My role was to facilitate the construction of the school. So after making the budget and the plan for the school came the hard part. I know I said its a beautiful place with lovely people but getting there is a 45 km trek and which mostly uphill, there is no electricity, zero phone connectivity and no one speaks English or Hindi fluently.  But over time its gets easier and as we know we as humans are configured to adapt.

Lavner and I on the school site.

Lavner and I on the school site.


Wood for the school, sawn and kept.

Wood for the school, sawn and kept.


Planning of the school. We used ropes and stick as measurement references.

Planning of the school. We used ropes and stick as measurement references.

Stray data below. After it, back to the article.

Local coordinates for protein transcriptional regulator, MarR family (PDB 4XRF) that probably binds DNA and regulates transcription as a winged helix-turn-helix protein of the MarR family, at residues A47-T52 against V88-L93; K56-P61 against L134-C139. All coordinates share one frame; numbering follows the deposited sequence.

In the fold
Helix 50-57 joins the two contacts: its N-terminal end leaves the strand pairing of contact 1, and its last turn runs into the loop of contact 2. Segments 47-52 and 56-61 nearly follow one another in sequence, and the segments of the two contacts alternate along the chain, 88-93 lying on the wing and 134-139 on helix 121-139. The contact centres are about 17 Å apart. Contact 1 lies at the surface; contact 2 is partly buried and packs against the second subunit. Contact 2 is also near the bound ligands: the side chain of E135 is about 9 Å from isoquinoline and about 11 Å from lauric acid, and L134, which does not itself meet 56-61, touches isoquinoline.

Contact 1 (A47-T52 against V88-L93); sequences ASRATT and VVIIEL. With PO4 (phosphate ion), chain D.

Setting up rest camps for the laborers.

Setting up rest camps for the laborers.


For all those who are genuinely interested in my experience, I wish you could enter my thoughts and see what I have seen and lived what I have lived. It is the most beautiful yet terrifying experiences I have ever had.

First of the walk to the site was amazing the first couple of times but after a while it starts to get to you and then its no more about the body but you put yourself under a series of mental tests and questions such “Why are you doing this?” and “Why are you here ?”  gets thrown around in your head. After a point every step I took, my body resisted and rebelled but my mind kept strong and my heart stronger.